Then, let's say they actually made the intercept. This is what we're talking about. Again, the pipe itself would probably be only about this wide underneath there. They've got to intercept it and then penetrate it from the side, cutting in from the sides over here. Once they do that, here is a measure of how difficult this is and how tough this pipe is. The actual cut in could take a full week to accomplish.

If they accomplish that, though, if that's done, then what you're going to see is the pumping of this heavy drilling fluid or mud we've talked about. It will come down from here into the line and gradually it will start stacking up in the line as it's pushed upward by the oil. As it stacks up, because it's so heavy, it will be pushing down.

So, let's say that's not enough to stop it. Well, then, Sanjay, the option is they look over here at the second line. They bring that second line in and they try to bring in even more mud at a higher rate, pushing it in, increasing the weight to many, many, many tons.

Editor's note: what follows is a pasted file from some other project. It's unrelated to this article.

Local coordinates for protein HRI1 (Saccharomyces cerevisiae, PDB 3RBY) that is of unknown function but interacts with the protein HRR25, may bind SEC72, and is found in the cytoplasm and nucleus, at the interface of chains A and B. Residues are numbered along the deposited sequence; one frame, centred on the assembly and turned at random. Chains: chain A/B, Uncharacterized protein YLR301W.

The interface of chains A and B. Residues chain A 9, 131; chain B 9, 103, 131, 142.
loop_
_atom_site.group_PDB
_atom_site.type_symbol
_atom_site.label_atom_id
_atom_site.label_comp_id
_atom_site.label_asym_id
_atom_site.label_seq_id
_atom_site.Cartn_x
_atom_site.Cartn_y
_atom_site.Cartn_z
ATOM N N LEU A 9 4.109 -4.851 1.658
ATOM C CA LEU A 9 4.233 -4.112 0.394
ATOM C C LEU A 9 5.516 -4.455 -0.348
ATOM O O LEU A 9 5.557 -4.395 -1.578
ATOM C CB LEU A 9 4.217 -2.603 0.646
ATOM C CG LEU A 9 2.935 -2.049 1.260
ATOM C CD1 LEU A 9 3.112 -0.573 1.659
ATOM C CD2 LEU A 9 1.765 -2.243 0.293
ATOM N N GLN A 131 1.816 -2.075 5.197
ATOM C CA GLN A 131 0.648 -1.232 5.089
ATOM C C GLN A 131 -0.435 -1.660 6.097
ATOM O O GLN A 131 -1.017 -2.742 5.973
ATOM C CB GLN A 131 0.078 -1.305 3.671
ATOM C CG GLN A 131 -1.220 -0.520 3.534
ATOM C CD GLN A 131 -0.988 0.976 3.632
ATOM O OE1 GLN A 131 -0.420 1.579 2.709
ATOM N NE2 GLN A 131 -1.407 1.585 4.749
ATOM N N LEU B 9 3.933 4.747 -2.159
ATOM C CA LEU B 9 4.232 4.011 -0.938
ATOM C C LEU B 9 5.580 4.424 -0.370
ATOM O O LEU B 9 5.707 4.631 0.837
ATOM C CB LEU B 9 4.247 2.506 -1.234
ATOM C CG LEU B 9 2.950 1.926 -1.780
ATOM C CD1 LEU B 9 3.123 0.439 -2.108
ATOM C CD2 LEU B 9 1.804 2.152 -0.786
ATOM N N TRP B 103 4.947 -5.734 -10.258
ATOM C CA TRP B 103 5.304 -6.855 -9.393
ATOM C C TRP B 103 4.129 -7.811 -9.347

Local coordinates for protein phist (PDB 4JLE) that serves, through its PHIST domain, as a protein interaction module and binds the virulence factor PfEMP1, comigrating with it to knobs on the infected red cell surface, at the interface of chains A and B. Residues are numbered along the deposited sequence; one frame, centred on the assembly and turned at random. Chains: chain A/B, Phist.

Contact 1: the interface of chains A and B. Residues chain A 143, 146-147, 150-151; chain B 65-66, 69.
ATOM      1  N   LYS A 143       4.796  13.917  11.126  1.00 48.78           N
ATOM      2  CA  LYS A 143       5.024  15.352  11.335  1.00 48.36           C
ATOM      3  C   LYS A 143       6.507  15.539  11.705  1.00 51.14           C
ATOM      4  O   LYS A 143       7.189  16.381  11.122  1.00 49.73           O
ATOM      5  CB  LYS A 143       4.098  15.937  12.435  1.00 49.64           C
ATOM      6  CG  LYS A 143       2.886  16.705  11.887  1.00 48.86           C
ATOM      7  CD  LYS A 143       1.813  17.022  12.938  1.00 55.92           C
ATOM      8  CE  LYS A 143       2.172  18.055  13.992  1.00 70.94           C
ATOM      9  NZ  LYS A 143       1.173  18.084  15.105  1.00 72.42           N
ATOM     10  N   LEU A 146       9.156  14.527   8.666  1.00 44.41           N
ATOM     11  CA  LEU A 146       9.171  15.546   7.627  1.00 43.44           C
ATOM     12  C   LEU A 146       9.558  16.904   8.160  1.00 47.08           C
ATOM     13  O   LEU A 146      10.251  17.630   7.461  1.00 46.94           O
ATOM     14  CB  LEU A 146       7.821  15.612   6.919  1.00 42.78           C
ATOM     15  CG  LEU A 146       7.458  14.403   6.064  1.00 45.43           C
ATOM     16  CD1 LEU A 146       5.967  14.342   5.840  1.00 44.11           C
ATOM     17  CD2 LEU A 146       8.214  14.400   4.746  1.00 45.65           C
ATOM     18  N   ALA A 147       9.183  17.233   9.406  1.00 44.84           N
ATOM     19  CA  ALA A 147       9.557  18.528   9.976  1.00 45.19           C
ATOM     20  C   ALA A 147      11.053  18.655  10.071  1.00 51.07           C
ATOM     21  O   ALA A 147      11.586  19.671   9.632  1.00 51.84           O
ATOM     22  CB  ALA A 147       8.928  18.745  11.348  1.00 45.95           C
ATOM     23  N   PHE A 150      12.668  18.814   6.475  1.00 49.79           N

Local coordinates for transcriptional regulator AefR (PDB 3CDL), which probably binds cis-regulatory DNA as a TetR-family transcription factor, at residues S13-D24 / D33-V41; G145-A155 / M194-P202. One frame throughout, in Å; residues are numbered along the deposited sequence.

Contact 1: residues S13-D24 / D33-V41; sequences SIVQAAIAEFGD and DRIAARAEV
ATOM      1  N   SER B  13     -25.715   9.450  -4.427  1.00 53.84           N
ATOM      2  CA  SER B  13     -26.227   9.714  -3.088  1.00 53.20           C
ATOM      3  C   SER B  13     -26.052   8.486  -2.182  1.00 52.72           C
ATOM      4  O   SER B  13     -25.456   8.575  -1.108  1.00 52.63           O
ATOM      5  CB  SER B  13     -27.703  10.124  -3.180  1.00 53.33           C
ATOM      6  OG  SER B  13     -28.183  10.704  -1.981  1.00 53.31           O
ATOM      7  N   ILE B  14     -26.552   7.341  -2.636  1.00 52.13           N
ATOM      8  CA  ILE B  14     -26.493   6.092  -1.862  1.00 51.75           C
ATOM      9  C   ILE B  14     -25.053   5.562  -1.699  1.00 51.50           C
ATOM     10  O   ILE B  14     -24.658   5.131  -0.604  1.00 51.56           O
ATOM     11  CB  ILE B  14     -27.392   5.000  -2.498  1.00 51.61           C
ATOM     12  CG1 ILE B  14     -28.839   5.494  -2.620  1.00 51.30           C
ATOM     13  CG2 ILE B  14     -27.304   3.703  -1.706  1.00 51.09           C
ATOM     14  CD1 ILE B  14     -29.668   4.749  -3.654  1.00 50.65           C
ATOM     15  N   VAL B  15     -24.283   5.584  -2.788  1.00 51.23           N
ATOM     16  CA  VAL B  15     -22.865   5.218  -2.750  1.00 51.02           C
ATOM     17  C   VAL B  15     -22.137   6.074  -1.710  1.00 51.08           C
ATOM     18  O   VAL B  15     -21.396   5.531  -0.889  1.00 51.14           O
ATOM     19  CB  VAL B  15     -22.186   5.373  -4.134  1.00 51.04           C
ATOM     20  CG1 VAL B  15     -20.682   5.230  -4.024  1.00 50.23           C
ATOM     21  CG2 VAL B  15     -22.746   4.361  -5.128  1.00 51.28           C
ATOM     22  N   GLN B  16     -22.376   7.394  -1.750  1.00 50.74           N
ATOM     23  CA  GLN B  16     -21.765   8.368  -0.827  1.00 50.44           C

The belief is that somewhere they reach a stasis here and that cuts off the flow of the oil and it stops it. At least, Sanjay, that's the theory about the relief wells.

GUPTA: You know, I'm a little bit scared to ask almost, Tom. Let's say that also fails to stop the flow. It's a fascinating description. What else can be done? Are there any other plans?

FOREMAN: If that doesn't work, there are other plans they're working on right now, one of which you mentioned a minute ago. Right now we've been talking about this top hat sort of system where they have a cap over the top of the blow-out preventer down here and they have lines that are coming up to ships up here that are taking this oil up and siphoning it off. They're capturing what they say is pretty good bit from that right now.